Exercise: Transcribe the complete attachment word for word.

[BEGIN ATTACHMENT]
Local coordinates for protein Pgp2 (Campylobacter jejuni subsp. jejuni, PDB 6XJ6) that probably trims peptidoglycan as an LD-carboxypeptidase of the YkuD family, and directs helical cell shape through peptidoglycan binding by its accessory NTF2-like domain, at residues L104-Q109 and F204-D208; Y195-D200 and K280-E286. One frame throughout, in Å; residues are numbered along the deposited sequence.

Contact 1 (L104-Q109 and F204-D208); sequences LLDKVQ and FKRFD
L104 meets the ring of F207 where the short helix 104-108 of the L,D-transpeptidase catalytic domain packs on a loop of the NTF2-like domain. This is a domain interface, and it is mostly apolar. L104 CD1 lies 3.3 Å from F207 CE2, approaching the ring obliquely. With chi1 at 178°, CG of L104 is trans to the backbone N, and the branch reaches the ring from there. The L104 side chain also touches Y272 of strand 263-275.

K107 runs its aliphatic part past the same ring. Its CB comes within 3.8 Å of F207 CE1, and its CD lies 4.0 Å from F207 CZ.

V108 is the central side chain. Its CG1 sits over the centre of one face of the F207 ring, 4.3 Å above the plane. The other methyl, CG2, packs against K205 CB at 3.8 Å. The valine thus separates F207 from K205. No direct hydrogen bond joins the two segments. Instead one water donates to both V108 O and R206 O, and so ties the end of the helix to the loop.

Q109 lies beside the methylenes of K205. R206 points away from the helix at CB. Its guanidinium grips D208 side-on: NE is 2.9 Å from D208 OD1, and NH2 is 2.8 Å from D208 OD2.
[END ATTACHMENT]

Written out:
Local coordinates for protein Pgp2 (Campylobacter jejuni subsp. jejuni, PDB 6XJ6) that probably trims peptidoglycan as an LD-carboxypeptidase of the YkuD family, and directs helical cell shape through peptidoglycan binding by its accessory NTF2-like domain, at residues L104-Q109 and F204-D208; Y195-D200 and K280-E286. One frame throughout, in Å; residues are numbered along the deposited sequence.

Contact 1 (L104-Q109 and F204-D208); sequences LLDKVQ and FKRFD
L104 meets the ring of F207 where the short helix 104-108 of the L,D-transpeptidase catalytic domain packs on a loop of the NTF2-like domain. This is a domain interface, and it is mostly apolar. L104 CD1 lies 3.3 Å from F207 CE2, approaching the ring obliquely. With chi1 at 178°, CG of L104 is trans to the backbone N, and the branch reaches the ring from there. The L104 side chain also touches Y272 of strand 263-275.

K107 runs its aliphatic part past the same ring. Its CB comes within 3.8 Å of F207 CE1, and its CD lies 4.0 Å from F207 CZ.

V108 is the central side chain. Its CG1 sits over the centre of one face of the F207 ring, 4.3 Å above the plane. The other methyl, CG2, packs against K205 CB at 3.8 Å. The valine thus separates F207 from K205. No direct hydrogen bond joins the two segments. Instead one water donates to both V108 O and R206 O, and so ties the end of the helix to the loop.

Q109 lies beside the methylenes of K205. R206 points away from the helix at CB. Its guanidinium grips D208 side-on: NE is 2.9 Å from D208 OD1, and NH2 is 2.8 Å from D208 OD2.